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What Are Fixed-Income Securities?

Looking for a reliable and steady source of investment income? Maybe you’re getting closer to retirement and looking to take some risk out of your 401(k). Or maybe you have a low risk tolerance that means you shy away from equities in general. We’ve got you covered with our guide to fixed-income securities – what they are, what they can do for you and what risks they carry.

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Fixed-Income Securities: The Basics

A fixed-income security pays out a set amount over time. For example, a bond that pays a 2.5% interest rate is a fixed-income security. You don’t have to be on a fixed income to buy a fixed-income security. You should, however, be aware that your returns are by definition limited to the agreed-upon rate if you hold that security to maturity. There are securities that are not fixed-income, such as those that are inflation-indexed or equity-indexed. These pay a variable interest rate instead of a fixed one.

Fixed-Income Investments

Probably the most famous type of fixed-income investment is the US Treasury Bond. These are considered a rock-solid place to park your money and are backed by the full faith and credit of the US government. But Treasury bonds aren’t the only bonds out there. There are also corporate bonds, tax-free municipal bonds and international bonds.

If you’re looking for a fixed-income security that isn’t a bond, consider mortgage- or other asset-backed securities. Another option is the money market fund. What these many investment vehicles have in common is that they will pay a fixed interest rate for a pre-set period of time. That makes them potentially lower-risk complements to equities.

You can judge a fixed-income security on its price, its yield or its coupon. The price is straightforward, and can fluctuate between the time a bond is issued and when it matures. The coupon is the amount you get in regular payments. The yield is the percent of the price that equals the coupon. So, if the price of your bond increases, the yield decreases.

When you buy a fixed-income security you pay its face value. You then receive regular interest payments and if you hold until maturity you get the face value (your principal) back. If your security increases in price you have to sell it to realize that gain.

Check out our 401(k) calculator.

Risks of Fixed-Income Securities

Unlike with fixed-income securities, when you invest in stocks, you’re not guaranteed to get your initial investment back. That’s why fixed-income securities are considered to be lower-risk investments. They’re not, however, risk-free. When you hold fixed-income securities you’re vulnerable to several kinds of risk:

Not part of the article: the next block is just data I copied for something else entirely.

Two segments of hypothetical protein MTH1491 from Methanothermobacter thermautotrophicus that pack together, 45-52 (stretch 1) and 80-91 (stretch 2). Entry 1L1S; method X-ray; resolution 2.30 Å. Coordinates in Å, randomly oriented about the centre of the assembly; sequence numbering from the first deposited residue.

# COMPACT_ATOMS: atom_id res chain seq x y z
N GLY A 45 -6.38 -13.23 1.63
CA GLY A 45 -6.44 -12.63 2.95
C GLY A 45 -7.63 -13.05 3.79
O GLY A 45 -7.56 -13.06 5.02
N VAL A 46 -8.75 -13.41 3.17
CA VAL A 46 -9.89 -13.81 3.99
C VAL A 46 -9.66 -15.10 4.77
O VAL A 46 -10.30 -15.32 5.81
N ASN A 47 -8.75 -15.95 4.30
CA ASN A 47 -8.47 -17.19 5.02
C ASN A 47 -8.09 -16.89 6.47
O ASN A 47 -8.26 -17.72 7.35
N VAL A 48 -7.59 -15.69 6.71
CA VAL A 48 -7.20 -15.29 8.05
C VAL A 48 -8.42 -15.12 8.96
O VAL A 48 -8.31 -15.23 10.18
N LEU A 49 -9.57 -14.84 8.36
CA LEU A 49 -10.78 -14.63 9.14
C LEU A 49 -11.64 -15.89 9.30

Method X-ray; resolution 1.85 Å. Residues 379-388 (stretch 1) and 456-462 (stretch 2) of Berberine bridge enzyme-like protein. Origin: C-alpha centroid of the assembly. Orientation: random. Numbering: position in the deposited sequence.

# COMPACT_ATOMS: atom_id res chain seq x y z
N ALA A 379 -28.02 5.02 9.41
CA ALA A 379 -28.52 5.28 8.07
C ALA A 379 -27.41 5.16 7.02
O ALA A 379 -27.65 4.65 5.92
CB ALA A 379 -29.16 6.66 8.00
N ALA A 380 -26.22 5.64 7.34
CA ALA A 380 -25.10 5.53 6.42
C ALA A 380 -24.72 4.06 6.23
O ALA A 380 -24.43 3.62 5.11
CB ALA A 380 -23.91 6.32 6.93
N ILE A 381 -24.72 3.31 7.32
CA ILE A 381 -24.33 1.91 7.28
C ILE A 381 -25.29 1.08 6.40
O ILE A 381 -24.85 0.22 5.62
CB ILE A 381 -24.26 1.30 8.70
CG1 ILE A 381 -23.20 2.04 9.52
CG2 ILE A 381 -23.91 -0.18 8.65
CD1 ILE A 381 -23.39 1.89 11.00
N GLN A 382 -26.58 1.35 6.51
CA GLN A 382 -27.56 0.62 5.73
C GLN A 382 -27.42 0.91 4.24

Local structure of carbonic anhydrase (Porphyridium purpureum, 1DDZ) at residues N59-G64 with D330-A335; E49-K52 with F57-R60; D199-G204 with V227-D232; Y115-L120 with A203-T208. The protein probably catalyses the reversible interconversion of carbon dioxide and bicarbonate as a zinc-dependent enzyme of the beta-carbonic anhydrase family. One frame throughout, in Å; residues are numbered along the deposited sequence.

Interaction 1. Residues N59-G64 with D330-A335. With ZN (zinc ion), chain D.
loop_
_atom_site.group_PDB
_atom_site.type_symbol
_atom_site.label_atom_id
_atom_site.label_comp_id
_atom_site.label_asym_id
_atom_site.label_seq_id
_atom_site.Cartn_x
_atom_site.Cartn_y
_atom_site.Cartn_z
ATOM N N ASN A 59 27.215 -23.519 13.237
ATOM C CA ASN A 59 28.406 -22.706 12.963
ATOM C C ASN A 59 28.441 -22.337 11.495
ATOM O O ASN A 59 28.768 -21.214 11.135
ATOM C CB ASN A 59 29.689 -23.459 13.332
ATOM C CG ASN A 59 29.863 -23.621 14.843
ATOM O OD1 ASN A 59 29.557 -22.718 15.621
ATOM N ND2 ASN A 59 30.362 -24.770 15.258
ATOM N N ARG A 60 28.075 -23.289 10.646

• Inflation Risk: Inflation is a risk because it eats into the real return from your security by diminishing the purchasing power of the dollars you’ve invested and dollars you receive in interest payments. That $50 a month doesn’t look as good when inflation kicks in. If you buy a fixed-income security that pays a percentage lower than the percentage of inflation, you’re losing money right out of the gate.
  • Interest Rate Risk: Another risk to holding fixed-income securities is interest rate risk. Interest rates and bond prices have an inverse relationship. When interest rates rise, prices of existing bonds fall. If you hold your bond to maturity, you’re not affected by the drop in value of a bond you bought before interest rates rose. However, you are missing out on the opportunity to buy new bonds with a higher interest rate if your money is already tied up in securities you bought before interest rates moved.
  • Price Risk: Fixed-income securities also come with price risk. Securities have a time stamp. If you buy a 10-year bond and wait 10 years, you’ll get what you paid for that security. But if you find yourself strapped for cash and need to sell that security to get some liquidity into your life, you’re vulnerable to price risk – the risk that the price will have fallen since you bought the security.
  • Exchange Rate Risk: Anyone holding fixed-income securities from a foreign country is vulnerable to exchange rate risk. If you own a security that pays out in a foreign currency, when the value of that currency falls you get less money. On the other hand, if the value of that currency increases relative to the dollar, your security becomes more valuable.
  • Credit Risk: Finally, some securities carry risk of default (also known as credit risk). The company or government that issues the security could find itself unable to pay what it owes you, leaving you high and dry. This is generally considered to be a negligible risk with US Treasury bonds and, to a lesser extent, with investment-grade bonds. Junk bonds, on the other hand, come with more credit risk.

 Related Article: Getting Started with Retirement Planning

 Bottom Line

Fixed-income securities can offer you some transparency and peace of mind in the chaotic world of investing. The closer you are to retirement, the more drawn to fixed-income securities you may feel. It can be nice to have a predictable source of income, especially for your golden years.

Photo credit: flickr

Amelia Josephson Amelia Josephson is a staff writer covering financial literacy topics at SmartAsset. She holds degrees from Columbia and Oxford. Originally from Alaska, Amelia now calls Brooklyn home.


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